In my younger days, I tried to become a serious baseball card collector and of signed baseballs. I used to go to baseball card shows with my brother Eddie, my nephew Clint and also made my daughter Martie go along with me at times, because that way, we could get 2 autographs instead of one. My other brother Larry did the same in the city of Minneapolis and we would exchange autograph baseballs. I had autographed baseballs from Mickey Mantle, Harmon Killebrew, Ted Williams, Willie Mays, Stan Musial, Johnny Bench, Brooks Robinson and many others. I shook hands with many of those people. I was in awe to see somebody like Mickey Mantle standing in front of me. It's hard to describe what it was to see a great man like that.
I thought I'd never experience that again, but did, after I got involved in tribal politics, and ran into some interesting, if not great, people on the tribal political road. In the 1980's, I had the distinct honor of meeting Roger Jourdain, Wendell Chino, and Joe De la Cruz at different times. They were in the twilight of their political careers, but they still had a bunch of fight in them. Their political delivery was close to the fire and brimstone preachers you once saw in old movies, but their message wasn't about the Lord, it was about Indian sovereignty. They were set in their ways and believed in defending the sovereignty of all tribes and didn't hesitate to voice their opinions on the subject at the local and national level. I guess, you could say they refused to slow-dance in the political fast-lane. I was impressed on how these old tribal leaders stood up for Indian rights. I was a fairly young guy then, and those old guys would go out of their way to introduce themselves and to shake hands with me. That, too, made an impression on me.
First of all I need to identify how I met these leaders. I jumped into the political fires of the Potawatomi Nation in 1986 and have survived until the present year of 2010, but it's best to go from day to day.When somebody says you have to have a thick skin to handle politics, rest assured they’re not lying to you. It seemed like the attacks start when you enter that political door and don't stop until you leave. Or maybe it's like what Woody Guthrie said, "I'm going to stick around to see what the hell happens next."
During those earlier years, I finished the unexpired term of chairman after the position opened up because of a political upheaval. I didn't want to take the appointment because I was between college and graduate school and didn't know if I wanted to take time off from that. Eventually I gave in and accepted the position. In less than two weeks, I was on my way to Washington, D.C. for a Tribal Leaders Summit at the White House. There were 322 tribal leaders in attendance. It was a true honor for me to be part of the summit and to see so many leaders in one place. The newspapers said it was the first time a sitting president met with the Indian tribes since James Monroe did so in 1822. That day we rode buses to the White House, from the hotel and took a tour. We were escorted to a large tent in the Rose Garden, which is located on the south side of the White House, and were seated in sections.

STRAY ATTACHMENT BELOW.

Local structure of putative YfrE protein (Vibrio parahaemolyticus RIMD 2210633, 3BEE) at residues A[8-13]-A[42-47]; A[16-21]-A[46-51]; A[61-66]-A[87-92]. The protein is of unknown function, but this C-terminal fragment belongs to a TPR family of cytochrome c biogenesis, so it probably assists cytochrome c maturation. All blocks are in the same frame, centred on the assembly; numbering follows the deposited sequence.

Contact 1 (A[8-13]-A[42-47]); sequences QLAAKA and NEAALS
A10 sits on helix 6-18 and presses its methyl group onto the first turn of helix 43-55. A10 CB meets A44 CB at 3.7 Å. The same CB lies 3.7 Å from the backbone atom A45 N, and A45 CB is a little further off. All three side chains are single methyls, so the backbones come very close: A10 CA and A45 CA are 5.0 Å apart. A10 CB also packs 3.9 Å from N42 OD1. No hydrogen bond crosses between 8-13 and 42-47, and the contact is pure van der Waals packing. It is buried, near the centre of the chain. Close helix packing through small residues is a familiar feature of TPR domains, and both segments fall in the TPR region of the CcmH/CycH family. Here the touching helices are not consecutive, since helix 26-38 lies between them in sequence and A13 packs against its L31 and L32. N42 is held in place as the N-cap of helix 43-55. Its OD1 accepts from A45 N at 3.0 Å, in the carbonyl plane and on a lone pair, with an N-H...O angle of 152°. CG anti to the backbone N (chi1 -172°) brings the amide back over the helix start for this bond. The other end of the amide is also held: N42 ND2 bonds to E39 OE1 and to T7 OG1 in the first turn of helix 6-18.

After about an hour of waiting, President Bill Clinton, his wife Hillary and Vice-President Gore and his wife came out to sit on the stage. It was truly a magical moment to see the most powerful man walking out there to see the Indian leaders. The MC announced the agenda. It started with Chairman Wallace Coffey, in his tribal regalia complete with a war bonnet, singing an honor song. It was so impressive to see Coffey sing that song. I felt so proud to be an Indian and be to a part of that event. After this, several speakers spoke about Indian issues and then President Clinton addressed the crowd.
He may have been a much criticized leader, but for me, Bill Clinton was elevated to new heights that day. After all the speeches, he stood there and shook hands with all 322 tribal leaders. Some had on their tribal regalia and others had on business suits. I was in the latter group and still could kick myself for not wearing our tribal gear. Well, anyway, I stood in the line waiting to shake hands with the President and thought, "Oh, he's going to get tired of standing there and leave," but he didn't. I got closer and closer and could see the secret service personnel around him. One guy looked like a man you wouldn't dare mess with. He had that no-nonsense look about him - a cold, hard look with eyes that reminded me of that shark in "Jaws."
I finally made it to the front of the line and could only mutter, "I'm honored to meet you, Mr. President," and shook hands with the President of the United States and just like that, it was over. I know the old leaders in the 1800s met the President before, but up to that point I was the only Potawatomi leader in modern times to shake hands with a President. So this experience was similar to the accidental fame of a guy named Gump.
Back to the tribal road over the years I would meet Congressmen, BIA bureaucrats, and many other tribal leaders. I did the usual photo-ops and have them hanging up next to my children and grandchildren's pictures. Most of those experiences would be from National Indian conferences on gaming or politics, but not everyone was friendly like Chino, De La Cruz and Jourdain. Those guys had down to earth values and didn't act like they were better than others. Everyone wasn't like that because I've seen people with the titles that wouldn't give you the time of the day.
In retrospect, meeting people like old baseball heroes, Roger Jourdain, Wendell Chino, Joe Del la Cruz, President Bill Clinton, and some modern leaders will always hold good memories for me. Anymore, in my old age, I rarely get impressed with anyone, but it did happen to me a time or two.